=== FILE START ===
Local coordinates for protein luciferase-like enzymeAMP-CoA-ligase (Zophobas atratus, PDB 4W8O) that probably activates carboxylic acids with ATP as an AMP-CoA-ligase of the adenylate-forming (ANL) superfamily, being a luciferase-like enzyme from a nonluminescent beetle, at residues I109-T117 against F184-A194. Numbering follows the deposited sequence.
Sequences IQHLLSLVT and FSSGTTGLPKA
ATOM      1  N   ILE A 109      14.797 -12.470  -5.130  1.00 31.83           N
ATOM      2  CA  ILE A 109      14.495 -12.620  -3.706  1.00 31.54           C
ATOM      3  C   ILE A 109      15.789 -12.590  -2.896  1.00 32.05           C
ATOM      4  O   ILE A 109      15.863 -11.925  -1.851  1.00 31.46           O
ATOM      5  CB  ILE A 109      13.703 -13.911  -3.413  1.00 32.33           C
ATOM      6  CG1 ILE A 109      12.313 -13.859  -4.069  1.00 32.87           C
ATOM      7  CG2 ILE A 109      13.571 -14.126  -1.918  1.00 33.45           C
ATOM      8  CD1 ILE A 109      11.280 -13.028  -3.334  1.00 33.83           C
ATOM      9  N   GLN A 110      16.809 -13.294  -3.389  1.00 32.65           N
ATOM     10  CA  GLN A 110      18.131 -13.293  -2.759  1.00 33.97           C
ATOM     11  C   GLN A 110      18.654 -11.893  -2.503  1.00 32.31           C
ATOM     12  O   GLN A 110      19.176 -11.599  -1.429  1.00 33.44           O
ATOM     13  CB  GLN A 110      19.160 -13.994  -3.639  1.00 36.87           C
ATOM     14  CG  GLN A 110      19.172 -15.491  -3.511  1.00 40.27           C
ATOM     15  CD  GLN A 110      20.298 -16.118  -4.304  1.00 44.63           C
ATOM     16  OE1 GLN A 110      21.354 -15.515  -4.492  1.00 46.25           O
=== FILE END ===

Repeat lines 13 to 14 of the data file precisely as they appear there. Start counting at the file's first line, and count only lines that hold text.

ATOM     11  C   GLN A 110      18.654 -11.893  -2.503  1.00 32.31           C
ATOM     12  O   GLN A 110      19.176 -11.599  -1.429  1.00 33.44           O